- One in eight people (13%) have been the victim of a financial scam which related to coronavirus.
- Of those, two-thirds (66%) said their total debts increased over the last year.
- Aviva calls on government to include financial scams promoted by paid-for adverts in the scope of the Online Safety Bill.
Aviva is calling for greater consumer protection from online financial fraud by urging government to include financial scams promoted by paid-for adverts in the scope of the Online Safety Bill. The call comes as Aviva’s research shows a correlation between having debt and falling victim to fraud.
The Aviva Fraud Report1 - which was published in August and investigates fraud and financial scams relating to pensions, savings, investments and insurance – found one in eight people (13%) have been the victim of a financial scam which related to coronavirus. Of those, two-thirds (66%) said their total debts increased over the last year.
Almost half (46%) of all scam victims said it negatively affected their mental health, their trust in others (45%) and their confidence in the financial services system (37%).
Nearly a quarter (23%) of all those surveyed said their total amount of debt had increased over the past year, rising to one-third (32%) of 16–24 year olds. Two-thirds (66%) said saving money on household bills has increased in priority since the pandemic began.
The Financial Conduct Authority (FCA) said the Covid-19 pandemic has left over a quarter of UK adults with low financial resilience2.
"As government withdraws financial support for businesses and individuals, and some consumers feel increased financial pressure, we expect to see more fraud in the coming year."
Paul Pisano, UK Financial Crime Director at Aviva, said: “While overall savings went up during the pandemic3 there are still many people with debt or who have erratic income who are susceptible to fraud. Fraudsters understand that those with low financial resilience are more likely to be looking for ways to save money, reduce debt, or grow any cash they have, making them more susceptible to fraud. As government withdraws financial support for businesses and individuals, and some consumers feel increased financial pressure, we expect to see more fraud in the coming year.”
Lockdown has transformed spending habits in the UK and accelerated adoption of the internet, with over half (51%) of people saying they used the internet more – either significantly or a little - to search for products and services over the last year.
Action Fraud data, published by the Financial Conduct Authority (FCA), 27 January 2021, reported £78 million stolen in ‘clone firm’ investment scams between January-December 20204. The fraudsters set-up imitation websites which look like well-known financial services brands - often using the legitimate company name within the domain name - through which to sell bogus products to unsuspecting consumers. Fake comparison-style websites have also been set-up, which encourage consumers to provide information about themselves and the product they are interested in buying, under the guise of getting the best deal.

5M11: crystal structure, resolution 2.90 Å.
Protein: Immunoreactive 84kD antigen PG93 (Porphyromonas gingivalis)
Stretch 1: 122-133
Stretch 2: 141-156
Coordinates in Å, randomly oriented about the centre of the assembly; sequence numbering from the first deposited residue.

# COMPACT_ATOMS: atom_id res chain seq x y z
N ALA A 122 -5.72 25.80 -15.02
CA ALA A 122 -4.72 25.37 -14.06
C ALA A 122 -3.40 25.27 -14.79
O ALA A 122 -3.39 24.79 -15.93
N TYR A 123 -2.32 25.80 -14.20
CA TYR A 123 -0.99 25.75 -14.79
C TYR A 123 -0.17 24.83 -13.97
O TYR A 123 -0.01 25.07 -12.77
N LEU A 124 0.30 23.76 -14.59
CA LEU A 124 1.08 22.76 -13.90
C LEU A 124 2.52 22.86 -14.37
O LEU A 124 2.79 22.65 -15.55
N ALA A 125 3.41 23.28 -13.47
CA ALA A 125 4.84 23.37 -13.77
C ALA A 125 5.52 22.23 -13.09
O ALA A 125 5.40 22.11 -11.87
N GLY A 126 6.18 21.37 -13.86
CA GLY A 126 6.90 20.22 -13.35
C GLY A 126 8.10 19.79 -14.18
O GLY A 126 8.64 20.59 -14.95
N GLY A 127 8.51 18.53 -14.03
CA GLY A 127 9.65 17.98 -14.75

Paul Pisano said: “Clone-firm investment scams can be extremely convincing and pretending to be a well-known brand name is fundamental in persuading consumers to part with their cash, which could be their life savings. Victims tend to be people approaching retirement age who have access to their pension pot and are browsing the internet in the hope of finding higher returns in what is currently a low-interest environment.”
Aviva’s research found almost nine in ten (87%) think government should legislate to ensure search engines and social media sites do not mislead consumers or promote financial scams5.
Paul Pisano said: “The current online environment combined with challenging economic conditions and increased financial strain on consumers is creating the perfect storm for fraudsters to exploit the most vulnerable. Government must act quickly to protect more consumers from becoming the victim of online fraud, by ensuring financial scams promoted by paid-for adverts are included in the Online Safety Bill.”
1 All figures, unless stated otherwise, are from Aviva’s research, conducted by Censuswide with a sample of 2,005 nationally representative respondents, between 30 June and 05 July 2021. Categorising the pandemic time frame between 1 March 2020 and 05 July 2021, and the pre-pandemic time frame categorised as 01 January 2019 and 28 February 2020. Censuswide abide by and employ members of the Market Research Society which is based on the ESOMAR principles.
2 Financial Conduct Authority (FCA) | 11 Feb 2021 | Covid-19 pandemic leaves over a quarter of UK adults with low financial resilience
3 Bank of England (BoE) | Money and Credit - August 2021 | Published 29 September 2021: Households deposited an additional £9.1 billion with banks and building societies in August. This compares to an average net flow into banks and building societies of £8.5 billion between April and July 2021, and a series peak of £27.5 billion in May 2020. The August flow is relatively strong as compared to pre-pandemic: in the year to February 2020, the average inflow was £4.7 billion. The BoE is wholly-owned by the UK government and this is public sector information licensed under the Open Government Licence 3.0.
4 Action Fraud data, published by the Financial Conduct Authority (FCA), 27 January 2021, reported £78 million stolen in ‘clone firm’ investment scams between January-December 2020. FCA issues warning over ‘clone firm’ investment scam.
5 Aviva News Release | 24 Aug 2021 | Latest Aviva Fraud Report calls for Online Safety Bill to include financial scams
Notes to editors:
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